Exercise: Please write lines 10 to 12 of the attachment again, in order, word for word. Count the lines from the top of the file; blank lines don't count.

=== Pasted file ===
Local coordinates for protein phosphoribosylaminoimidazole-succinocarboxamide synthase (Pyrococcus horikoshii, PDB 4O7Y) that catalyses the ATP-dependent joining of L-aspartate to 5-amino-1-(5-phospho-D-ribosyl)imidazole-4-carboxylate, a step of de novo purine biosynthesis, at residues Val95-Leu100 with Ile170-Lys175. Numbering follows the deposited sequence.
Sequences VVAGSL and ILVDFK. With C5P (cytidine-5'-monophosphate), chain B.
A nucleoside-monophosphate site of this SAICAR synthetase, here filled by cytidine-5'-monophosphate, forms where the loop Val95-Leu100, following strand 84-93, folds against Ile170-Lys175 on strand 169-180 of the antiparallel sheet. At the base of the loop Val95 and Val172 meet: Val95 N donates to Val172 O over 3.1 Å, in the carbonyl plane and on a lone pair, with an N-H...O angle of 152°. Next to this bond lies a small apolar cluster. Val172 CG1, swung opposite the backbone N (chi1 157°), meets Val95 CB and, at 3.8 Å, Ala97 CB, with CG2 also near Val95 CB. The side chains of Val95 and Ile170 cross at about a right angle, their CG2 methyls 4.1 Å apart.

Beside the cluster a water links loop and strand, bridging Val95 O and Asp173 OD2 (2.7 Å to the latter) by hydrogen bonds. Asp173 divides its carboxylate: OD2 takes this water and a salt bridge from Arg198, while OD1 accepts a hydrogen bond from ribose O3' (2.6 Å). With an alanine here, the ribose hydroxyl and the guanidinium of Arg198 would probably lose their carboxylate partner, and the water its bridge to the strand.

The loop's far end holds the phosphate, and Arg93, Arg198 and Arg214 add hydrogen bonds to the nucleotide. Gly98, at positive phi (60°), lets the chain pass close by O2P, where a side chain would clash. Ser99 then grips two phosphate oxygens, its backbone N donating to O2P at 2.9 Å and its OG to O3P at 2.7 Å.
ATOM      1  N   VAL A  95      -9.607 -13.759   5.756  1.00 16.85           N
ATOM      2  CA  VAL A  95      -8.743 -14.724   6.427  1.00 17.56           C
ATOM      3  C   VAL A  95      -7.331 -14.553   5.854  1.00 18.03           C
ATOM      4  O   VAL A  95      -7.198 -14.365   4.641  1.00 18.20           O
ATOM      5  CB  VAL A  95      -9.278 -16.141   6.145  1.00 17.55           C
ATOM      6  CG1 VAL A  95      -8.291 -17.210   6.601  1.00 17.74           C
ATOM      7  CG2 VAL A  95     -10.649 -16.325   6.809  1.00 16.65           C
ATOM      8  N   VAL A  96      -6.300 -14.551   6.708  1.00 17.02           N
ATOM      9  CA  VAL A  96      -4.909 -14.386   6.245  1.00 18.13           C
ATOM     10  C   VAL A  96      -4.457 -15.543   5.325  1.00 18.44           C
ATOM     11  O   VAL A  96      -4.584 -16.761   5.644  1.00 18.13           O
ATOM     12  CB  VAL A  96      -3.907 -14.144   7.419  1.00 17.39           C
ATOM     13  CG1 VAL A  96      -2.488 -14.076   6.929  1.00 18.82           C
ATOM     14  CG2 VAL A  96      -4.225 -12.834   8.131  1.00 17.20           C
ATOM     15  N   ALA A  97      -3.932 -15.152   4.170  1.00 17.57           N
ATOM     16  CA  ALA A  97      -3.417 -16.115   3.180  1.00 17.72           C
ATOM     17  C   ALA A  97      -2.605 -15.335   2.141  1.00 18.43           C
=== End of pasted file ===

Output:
ATOM      5  CB  VAL A  95      -9.278 -16.141   6.145  1.00 17.55           C
ATOM      6  CG1 VAL A  95      -8.291 -17.210   6.601  1.00 17.74           C
ATOM      7  CG2 VAL A  95     -10.649 -16.325   6.809  1.00 16.65           C